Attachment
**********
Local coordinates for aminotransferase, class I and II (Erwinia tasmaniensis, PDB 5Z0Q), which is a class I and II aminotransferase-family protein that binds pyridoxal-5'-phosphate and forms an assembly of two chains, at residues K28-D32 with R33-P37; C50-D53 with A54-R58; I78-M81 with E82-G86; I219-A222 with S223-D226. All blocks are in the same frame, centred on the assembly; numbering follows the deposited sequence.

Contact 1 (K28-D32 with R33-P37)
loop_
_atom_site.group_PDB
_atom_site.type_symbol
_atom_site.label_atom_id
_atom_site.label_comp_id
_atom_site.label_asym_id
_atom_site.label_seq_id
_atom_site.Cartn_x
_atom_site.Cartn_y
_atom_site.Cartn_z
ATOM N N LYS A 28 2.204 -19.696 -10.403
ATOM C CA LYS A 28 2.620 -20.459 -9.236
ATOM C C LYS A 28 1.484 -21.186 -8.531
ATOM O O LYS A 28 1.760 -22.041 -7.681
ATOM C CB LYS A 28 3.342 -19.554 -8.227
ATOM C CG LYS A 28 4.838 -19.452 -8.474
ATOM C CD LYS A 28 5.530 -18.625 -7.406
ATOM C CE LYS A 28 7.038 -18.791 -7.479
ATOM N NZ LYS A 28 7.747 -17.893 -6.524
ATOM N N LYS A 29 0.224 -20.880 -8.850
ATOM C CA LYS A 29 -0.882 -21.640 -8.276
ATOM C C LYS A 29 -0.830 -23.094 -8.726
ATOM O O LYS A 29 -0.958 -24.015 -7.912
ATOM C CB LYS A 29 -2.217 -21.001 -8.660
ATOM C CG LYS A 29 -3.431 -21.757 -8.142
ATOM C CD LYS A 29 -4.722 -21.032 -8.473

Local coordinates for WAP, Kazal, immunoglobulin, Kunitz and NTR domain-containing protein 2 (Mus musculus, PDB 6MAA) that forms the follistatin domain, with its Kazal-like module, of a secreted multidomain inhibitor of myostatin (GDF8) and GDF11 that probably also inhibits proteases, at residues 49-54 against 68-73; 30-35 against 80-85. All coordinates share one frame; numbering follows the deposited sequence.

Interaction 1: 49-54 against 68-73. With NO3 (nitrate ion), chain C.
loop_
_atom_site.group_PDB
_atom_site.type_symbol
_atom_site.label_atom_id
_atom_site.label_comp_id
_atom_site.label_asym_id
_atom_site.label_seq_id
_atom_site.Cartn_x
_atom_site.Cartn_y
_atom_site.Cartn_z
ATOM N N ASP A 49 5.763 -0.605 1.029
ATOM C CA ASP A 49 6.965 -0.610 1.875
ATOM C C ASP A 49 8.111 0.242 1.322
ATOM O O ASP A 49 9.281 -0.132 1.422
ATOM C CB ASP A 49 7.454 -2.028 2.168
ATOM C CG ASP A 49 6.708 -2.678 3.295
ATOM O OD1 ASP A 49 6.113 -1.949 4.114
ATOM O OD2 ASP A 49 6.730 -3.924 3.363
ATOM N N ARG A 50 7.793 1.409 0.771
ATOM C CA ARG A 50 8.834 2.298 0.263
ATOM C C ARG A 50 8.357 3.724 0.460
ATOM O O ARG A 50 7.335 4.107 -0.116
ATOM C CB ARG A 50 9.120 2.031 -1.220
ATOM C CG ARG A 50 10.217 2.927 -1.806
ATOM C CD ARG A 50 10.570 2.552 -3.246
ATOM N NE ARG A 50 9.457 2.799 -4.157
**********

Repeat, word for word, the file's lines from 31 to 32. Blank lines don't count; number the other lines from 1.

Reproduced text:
loop_
_atom_site.group_PDB